Jewish identity and Chanukah
“The Triumph of Judas Maccabeus” by Peter Paul Rubens, between 1634 and 1636. (photo from Wikimedia Commons)
One of the richest statements found in the Talmud about the meaning of Jewish identity is the following: “He who does not feel shame and humility before others, does not show love and compassion or abundant kindness to others, such a person is not from the seed of Abraham.” According to this statement, Jewish “genes” are as nothing without Jewish ethics. To be counted among the seed of Abraham, one’s character structure must reflect the values by which Abraham lived.
Maimonides was fully in accord with the talmudic concern with action rather than descent, with purpose and commitment rather than race. He expressed it as follows: “The distinguishing sign of a child of the covenant is his disposition to do tzedakah.” Placing action at the centre of Jewish identity mirrors a fundamental characteristic of the Judaic tradition.
For Aristotle, the peak of human perfection was to be found in thought. Man perfected himself to the degree that the objects of his thought were perfect. God – the most perfect being – was engaged in thought upon His own perfect self. In the biblical tradition, human perfection was realized in moral behaviour. Not thought but action; not knowledge of the cosmos, but involvement in history. The prophets condemned the community not because of their failure to become intellectuals, but because of their failure to feed the hungry, clothe the naked, care for the lonely and protect the socially vulnerable.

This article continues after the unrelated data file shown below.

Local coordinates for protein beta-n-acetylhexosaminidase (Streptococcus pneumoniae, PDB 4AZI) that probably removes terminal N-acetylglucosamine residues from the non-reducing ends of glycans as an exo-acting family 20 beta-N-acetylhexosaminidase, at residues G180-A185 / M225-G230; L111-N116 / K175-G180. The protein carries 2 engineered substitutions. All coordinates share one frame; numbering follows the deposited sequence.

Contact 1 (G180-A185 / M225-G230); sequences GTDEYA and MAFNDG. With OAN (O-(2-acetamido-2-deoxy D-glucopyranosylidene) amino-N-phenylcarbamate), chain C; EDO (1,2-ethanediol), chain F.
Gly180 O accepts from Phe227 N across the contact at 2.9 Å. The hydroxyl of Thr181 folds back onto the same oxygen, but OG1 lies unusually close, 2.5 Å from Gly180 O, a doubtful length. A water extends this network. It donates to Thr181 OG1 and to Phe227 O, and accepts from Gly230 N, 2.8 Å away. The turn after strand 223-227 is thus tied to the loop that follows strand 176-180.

In the Torah, God is an active being. He creates the world, He feeds the hungry, He is involved in the drama of history. Typical of the Judaic worldview is the midrashic “question: “What does God do now that he has created the world?” (Such a question could never have been asked by Aristotle.) The midrash answers: “He arranges marriages!”
In the Jewish tradition, God is the creator of life, and His message to humanity is expressed in the language of mitzvah (commandment). His presence in the world entails human responsibility to improve the conditions of society and history. In the Jewish tradition, we live in the presence of God when we hear a mitzvah that obliges us to act in a particular way. Maimonides wrote that God gave the 613 commandments so that a Jew can find one mitzvah that they can perform with love and complete devotion.